4. Legatos

Legato is a guitar technique that involves using your hands instead of picking. The legato technique, tying together, is one of the most important advanced guitar techniques you need to learn. It’s usually played using hammer-ons or pull-offs. The first step in learning this advanced guitar technique is to take a scale. You will easily learn the legato technique when you practice on a guitar scale. Of course, you may not have studied the hammer-on and pull-off techniques yet. To summarize, pick a note on the thinnest string and then hammer on the next one using your 2nd finger.

The point you need to pay attention to here is that when playing the second note, you hit the string with your finger, not with the pick. Doing it right will make that note sound almost as loud as the first one. You can now try the pull-off technique when you can comfortably apply the hammer-on technique. What you need to do here is, for example, first put your 3rd finger on the 3rd fret and your 1st finger on the 1st fret. When you hit the string, the 3rd fret will sound, and at this point, you will slide your finger over the 3r fret, making the 1st fret resonate as well. Try this technique with different fingers.

Advanced Guitar Techniques | 5. Two-Handed Tapping

The tapping technique became popular after Van Halen played the song Eruption in 1978. Although Eddie Van Halen didn’t invent the technique, he brought it to the masses through his “A Different Side of You” performance in 1975. It’s believed that he performed this song as a solo during that period. Some other musicians who experimented with this technique during the 1970s include Steve Hackett of the Roots and Billy Gibbons of ZZ Top. In the 1990s, guitarist Nuno Bettencourt of the band Extremes took the two-handed technique to a new level by playing “Get the Funk Out”. This is a very challenging technique that requires patience and practice.

Two-handed tapping is a technique that involves both hands working together to perform various notes and movements on the guitar. This advanced guitar technique involves using the tip of your finger to hammer on and pull off strings in the same way that you would do with your fretting hand. Two-handed tapping is a technique that most acoustic and electric guitar players can learn. Of course, you can practice this advanced guitar technique with your acoustic guitar, but tapping on an acoustic guitar requires more muscle power and makes you more tired.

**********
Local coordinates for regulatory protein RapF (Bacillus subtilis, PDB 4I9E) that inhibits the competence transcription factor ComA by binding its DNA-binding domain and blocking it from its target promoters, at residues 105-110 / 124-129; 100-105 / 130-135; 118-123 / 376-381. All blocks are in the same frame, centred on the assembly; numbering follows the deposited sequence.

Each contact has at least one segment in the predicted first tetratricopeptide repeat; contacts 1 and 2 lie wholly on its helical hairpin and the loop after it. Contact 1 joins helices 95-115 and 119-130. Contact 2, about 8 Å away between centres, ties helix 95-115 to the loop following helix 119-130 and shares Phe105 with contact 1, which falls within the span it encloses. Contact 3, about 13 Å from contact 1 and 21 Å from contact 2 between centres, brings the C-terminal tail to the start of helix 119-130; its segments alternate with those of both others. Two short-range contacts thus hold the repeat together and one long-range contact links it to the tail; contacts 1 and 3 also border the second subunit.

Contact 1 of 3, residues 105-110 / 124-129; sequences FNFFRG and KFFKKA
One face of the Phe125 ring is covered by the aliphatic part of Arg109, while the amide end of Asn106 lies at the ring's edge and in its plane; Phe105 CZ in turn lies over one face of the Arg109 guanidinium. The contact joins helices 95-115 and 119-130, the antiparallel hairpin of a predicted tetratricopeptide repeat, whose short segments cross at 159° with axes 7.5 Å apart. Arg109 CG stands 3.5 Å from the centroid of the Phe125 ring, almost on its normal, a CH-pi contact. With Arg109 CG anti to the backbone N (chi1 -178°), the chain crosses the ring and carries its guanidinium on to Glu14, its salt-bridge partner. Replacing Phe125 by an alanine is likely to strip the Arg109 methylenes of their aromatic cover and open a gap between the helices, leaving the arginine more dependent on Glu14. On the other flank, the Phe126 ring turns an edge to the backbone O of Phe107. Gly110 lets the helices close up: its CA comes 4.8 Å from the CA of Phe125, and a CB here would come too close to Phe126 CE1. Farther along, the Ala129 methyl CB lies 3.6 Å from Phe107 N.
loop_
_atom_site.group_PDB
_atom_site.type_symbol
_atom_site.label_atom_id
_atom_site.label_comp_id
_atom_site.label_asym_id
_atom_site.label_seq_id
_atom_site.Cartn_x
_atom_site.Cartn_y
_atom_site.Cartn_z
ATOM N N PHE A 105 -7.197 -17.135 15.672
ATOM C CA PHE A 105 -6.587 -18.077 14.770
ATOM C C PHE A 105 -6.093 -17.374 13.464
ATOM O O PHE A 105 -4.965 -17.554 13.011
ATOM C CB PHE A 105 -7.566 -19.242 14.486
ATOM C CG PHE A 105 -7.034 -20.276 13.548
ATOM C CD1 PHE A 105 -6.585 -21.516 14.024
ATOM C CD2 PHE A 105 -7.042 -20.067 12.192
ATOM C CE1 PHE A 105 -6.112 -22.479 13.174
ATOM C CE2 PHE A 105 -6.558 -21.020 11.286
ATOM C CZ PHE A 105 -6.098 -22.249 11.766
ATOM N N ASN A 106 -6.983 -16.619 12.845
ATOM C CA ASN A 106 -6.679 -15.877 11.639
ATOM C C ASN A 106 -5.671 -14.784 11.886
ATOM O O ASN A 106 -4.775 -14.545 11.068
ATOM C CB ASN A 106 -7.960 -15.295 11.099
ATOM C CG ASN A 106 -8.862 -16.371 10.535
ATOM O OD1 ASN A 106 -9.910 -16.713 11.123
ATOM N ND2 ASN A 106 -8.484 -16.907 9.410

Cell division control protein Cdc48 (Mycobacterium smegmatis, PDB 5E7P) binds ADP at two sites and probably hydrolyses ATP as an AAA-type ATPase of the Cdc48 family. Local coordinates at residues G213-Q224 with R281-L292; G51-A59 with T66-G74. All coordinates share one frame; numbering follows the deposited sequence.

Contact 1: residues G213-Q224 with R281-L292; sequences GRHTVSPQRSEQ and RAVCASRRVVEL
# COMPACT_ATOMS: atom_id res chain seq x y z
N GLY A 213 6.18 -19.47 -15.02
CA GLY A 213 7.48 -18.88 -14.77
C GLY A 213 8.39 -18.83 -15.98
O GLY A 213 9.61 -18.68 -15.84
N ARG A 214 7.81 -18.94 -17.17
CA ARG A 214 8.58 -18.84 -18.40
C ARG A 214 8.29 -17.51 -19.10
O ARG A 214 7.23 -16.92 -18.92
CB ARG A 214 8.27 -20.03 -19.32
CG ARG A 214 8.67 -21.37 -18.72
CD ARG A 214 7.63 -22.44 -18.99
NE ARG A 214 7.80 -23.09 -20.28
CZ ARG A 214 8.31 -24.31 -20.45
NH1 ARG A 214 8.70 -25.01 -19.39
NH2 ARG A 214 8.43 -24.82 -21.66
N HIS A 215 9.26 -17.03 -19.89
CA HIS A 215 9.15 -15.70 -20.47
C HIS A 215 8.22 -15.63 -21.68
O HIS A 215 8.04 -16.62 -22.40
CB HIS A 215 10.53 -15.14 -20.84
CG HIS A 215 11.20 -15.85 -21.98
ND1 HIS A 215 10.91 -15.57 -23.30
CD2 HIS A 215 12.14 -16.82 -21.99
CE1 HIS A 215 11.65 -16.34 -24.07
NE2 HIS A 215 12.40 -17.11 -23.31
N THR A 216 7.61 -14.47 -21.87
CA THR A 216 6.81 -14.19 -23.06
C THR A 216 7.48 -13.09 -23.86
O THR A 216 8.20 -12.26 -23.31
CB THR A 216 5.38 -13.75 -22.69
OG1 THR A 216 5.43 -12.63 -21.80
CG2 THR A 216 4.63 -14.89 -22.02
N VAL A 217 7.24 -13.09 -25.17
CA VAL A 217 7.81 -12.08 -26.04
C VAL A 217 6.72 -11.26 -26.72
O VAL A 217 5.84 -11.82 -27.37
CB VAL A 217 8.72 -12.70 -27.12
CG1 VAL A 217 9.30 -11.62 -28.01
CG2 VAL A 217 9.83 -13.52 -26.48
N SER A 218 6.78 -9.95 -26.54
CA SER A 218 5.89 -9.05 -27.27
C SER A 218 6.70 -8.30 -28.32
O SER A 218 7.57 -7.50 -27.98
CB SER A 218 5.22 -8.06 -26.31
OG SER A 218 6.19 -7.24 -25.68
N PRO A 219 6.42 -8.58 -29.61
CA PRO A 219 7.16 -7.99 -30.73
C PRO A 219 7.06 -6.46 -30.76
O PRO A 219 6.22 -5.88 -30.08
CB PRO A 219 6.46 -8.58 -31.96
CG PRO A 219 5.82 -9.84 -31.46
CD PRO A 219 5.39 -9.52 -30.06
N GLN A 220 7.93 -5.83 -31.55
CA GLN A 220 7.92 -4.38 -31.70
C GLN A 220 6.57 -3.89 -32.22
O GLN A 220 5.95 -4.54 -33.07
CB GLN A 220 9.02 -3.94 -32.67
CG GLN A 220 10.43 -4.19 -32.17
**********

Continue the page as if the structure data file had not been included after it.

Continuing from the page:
Your right hand begins with the first note on a string by hitting it with a hammer. In this way, you play the note on the fret of your left hand by hitting the 12th fret of any string with the middle finger of your right hand. Then pull off your hand to a lower note by a left-hand finger. This technique can significantly improve your finger coordination and help you create new solo songs.

Advanced Guitar Techniques | 6. Sweep Picking

One of the most known advanced guitar techniques is Sweep Picking. This technique involves playing multiple notes on the same string using the same picking direction. The basic idea of sweeping involves playing an entire arpeggio in one sweep. When performed fast, the resulting notes seamlessly blend. This technique is commonly associated with fast lead guitar playing in various genres. You can use it in various styles of music, such as Jazz, Blues, and even metal guitar playing.Metal guitarists benefit from this technique most. Although it’s commonly perceived as a technique used by shredders, sweep picking has also been used in other genres, as said above. In addition, it’s been used in jazz by musicians such as Chet Atkins and classic rock such as Ritchie Black of Deep Purple.